Through creating “brave space,” our goal is neither to enforce a creedal orthodoxy, nor to make people feel shame. Rather, the goal is to cultivate greater awareness of where one another is coming from—to become more conscious of perspectives of which we are currently unconscious—so that we might more authentically build a beloved community.
In the brave space we sought to create in the retreat this last week, as part of how we reflected on how we are called to hold one another accountable as UU ministers, part of what we did was closely study the Covenant of the UU Minister’s Association. Some parts of that covenant are more uniquely applicable to ministers, but there are three parts of it that particularly stood out to me as potentially helpful for the larger progressive movement at such a time as this:
We covenant together…
To [be] mindful of our potential unconsciously to perpetuate systems of oppression;
To seek justice and right relations according to our evolving collective wisdom…
To cultivate practices of deepening awareness, understanding, humility, and commitment to our ideals;
I’ll say more about each in turn.
First, covenanting together “To seek justice and right relations according to our evolving collective wisdom” is a reminder that none of us has it all figured out. I would even go one step further to say that there is not even the possibility of perfection. Rather, at our best, we are ever-evolving—seeking to learn from the past to avoid repeating the same mistakes, and to draw increasingly wide circles of inclusion.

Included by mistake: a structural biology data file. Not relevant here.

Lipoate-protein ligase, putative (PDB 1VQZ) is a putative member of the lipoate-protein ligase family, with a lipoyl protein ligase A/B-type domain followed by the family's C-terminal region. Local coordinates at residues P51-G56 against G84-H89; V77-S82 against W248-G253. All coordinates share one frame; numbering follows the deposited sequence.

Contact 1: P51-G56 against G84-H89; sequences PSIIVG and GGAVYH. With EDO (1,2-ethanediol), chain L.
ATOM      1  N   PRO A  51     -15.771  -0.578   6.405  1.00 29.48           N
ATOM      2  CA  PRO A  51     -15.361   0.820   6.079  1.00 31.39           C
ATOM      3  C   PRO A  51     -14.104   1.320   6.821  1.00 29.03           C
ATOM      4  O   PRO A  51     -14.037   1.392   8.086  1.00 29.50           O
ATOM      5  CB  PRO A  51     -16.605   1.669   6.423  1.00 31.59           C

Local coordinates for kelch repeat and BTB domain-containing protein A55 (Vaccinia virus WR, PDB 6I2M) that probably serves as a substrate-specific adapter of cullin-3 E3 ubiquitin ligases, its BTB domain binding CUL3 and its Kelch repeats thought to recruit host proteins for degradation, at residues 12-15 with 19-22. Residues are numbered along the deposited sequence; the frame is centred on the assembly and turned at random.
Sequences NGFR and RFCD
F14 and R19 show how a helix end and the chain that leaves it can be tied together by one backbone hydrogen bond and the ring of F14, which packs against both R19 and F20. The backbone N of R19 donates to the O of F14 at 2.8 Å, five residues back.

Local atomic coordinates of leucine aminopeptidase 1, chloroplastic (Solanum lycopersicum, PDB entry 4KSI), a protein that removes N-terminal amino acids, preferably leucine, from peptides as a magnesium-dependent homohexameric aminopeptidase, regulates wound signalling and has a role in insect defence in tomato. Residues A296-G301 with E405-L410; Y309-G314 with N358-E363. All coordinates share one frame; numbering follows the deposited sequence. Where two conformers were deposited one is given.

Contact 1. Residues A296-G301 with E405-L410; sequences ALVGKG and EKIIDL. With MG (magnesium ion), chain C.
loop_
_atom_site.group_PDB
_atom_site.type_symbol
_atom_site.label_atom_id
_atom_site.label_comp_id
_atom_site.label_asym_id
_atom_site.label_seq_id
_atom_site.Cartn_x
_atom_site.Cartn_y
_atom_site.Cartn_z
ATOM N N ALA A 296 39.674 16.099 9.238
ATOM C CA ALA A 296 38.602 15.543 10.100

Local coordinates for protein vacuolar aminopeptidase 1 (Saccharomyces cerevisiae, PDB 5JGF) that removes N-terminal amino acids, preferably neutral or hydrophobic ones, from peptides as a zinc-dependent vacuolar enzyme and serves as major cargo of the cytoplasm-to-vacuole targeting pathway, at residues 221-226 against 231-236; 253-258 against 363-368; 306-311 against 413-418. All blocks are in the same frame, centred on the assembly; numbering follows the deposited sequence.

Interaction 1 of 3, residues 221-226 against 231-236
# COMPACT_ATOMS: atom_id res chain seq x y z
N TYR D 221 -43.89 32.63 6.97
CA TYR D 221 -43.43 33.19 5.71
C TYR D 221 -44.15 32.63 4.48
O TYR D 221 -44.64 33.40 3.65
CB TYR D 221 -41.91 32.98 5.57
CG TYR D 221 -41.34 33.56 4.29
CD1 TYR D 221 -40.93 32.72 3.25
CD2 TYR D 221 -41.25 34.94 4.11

And often, it only becomes possible to draw those increasingly wide concentric circles of inclusion once we become more aware of ways we have unintentionally excluded others in the past. (As the saying goes, “Intention does not equal impact.”) Or in the second of our three points, we covenant together “to [be] mindful of our potential unconsciously to perpetuate systems of oppression.” This commitment is perhaps the biggest paradigm shift we are invited to wrestle with regarding the #UUWhiteSupremacyTeachIn.
We are not talking about the common understanding of White Supremacy as people “out there” like the Ku Klux Klan, who are conscious, aspirational White Supremacists, seeking to intentionally create a more racist society. You might think of learning to denounce conscious, aspirational White Supremacy as the entry level of dismantling racism. It is a vitally important starting point, and I’m all for it.
But I want to invite you to consider that there may also be a more advanced level of dismantling racism in which we are asked not only to condemn the blatant, conscious White Supremacy “out there,” but also to look in the mirror and investigate the ways that being raised in a racist, sexist, classist society has caused each of us to sometimes “unconsciously perpetuate systems of oppression” in various ways.